Driving sales. It’s the No. 1 goal of any inbound marketing plan.
But it takes more than big budgets, lots of time, great writers or even sheer luck to deliver quality prospects to your sales team. In fact, 80 percent of marketers report their lead-generation efforts are only slightly or somewhat effective (BrightTALK, 2015).
To deliver quality prospects, you must define what a “quality, qualified lead” is. And that begins with understanding and developing a lead scoring system.
What is a lead?
Let’s start with what a lead is not. A lead is not some unknown person that wandered onto your website. Yes, that person may become a lead or customer at some point, but if you don’t know any information about them, they can’t really be considered a “lead.” At that point, that person is merely a visitor contributing to your website traffic.
In its most basic form, a lead is a person that may, or even is likely to, become a customer.
Customers go through lifecycle phases (or down a funnel) before making a purchase. Stages of the customer lifecycle typically include: visitor > contact or subscriber > lead > MQL > SQL > opportunity > customer.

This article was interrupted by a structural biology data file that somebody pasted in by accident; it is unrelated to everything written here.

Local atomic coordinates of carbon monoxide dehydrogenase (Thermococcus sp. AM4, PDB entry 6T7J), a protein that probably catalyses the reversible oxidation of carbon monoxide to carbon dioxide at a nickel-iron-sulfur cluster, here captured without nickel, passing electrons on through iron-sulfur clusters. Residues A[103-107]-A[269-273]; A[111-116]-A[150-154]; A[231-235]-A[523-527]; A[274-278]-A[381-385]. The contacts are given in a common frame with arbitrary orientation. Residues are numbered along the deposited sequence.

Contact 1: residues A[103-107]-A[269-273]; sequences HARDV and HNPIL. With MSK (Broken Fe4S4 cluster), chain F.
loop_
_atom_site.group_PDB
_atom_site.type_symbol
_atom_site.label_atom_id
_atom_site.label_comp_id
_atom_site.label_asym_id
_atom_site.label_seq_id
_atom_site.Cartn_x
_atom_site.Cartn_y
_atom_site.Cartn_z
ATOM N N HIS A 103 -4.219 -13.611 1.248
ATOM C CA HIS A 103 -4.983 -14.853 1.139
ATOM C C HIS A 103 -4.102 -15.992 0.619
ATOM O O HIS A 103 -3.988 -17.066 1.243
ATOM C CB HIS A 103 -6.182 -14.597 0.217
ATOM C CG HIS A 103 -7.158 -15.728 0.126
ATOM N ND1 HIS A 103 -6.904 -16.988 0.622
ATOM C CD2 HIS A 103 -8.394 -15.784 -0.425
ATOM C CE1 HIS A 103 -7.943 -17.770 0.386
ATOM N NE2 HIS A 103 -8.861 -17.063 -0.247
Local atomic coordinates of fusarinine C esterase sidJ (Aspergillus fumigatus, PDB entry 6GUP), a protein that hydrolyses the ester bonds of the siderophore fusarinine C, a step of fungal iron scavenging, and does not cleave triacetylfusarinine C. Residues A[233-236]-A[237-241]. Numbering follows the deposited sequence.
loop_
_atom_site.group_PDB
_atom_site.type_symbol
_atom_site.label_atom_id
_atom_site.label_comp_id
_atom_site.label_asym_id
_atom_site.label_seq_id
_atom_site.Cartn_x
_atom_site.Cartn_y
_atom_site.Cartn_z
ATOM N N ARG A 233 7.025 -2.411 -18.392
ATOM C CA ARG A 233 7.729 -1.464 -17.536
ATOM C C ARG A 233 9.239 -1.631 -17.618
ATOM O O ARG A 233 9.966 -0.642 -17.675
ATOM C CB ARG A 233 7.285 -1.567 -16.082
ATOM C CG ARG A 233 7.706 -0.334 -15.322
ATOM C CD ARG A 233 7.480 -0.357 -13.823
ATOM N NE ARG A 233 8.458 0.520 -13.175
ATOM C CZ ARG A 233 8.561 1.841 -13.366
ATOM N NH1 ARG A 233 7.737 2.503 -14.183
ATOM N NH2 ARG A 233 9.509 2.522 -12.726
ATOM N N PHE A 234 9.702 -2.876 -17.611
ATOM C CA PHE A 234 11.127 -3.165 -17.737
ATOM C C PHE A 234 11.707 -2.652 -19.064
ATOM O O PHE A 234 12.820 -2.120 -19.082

What is lead scoring?
Lead scoring assigns points to a person based on their likelihood of buying your product or service. The greater a lead’s score, the farther they are down the funnel or lifecycle. In other words, the higher a lead’s score, the more likely they are to buy.
Why lead scoring is important
Consider this: Would you rather deliver 10,000 “leads” that aren’t qualified (you don’t know anything about them) or 100 that are? Reporting “10,000 leads” sounds impressive. But if you don’t know anything about them, the sales team will have a tough time closing the deal, and they’ll probably spend most of their time figuring out who they’re talking to, what their needs are and if they’re even a fit.
Sales is exponentially more likely to close those 100 qualified and sales-ready leads (SQLs), using far less time and resources to make the deal.
SQLs have the highest lead score, meaning we know the most about them: their actions online and engagement show interest, the challenges they’ve told us about indicate product or service fit, and the form they filled out with their budget or revenue tells us they can afford us.
The more you know
The more information you know about a contact, the better. The data you collect will help qualify a lead, so you can pass along leads that the sales team is more likely to convert to customers. Data also can tell you which contacts are unqualified (read: not a good fit), meaning marketing and sales shouldn’t spend additional resources trying to close deals with them.
Stay tuned for our next blog post – Lead Scoring 201 – which will explain the three types of data to include in a lead scoring system and how to start developing a system for your business.
(Photo courtesy Wikimedia Commons.)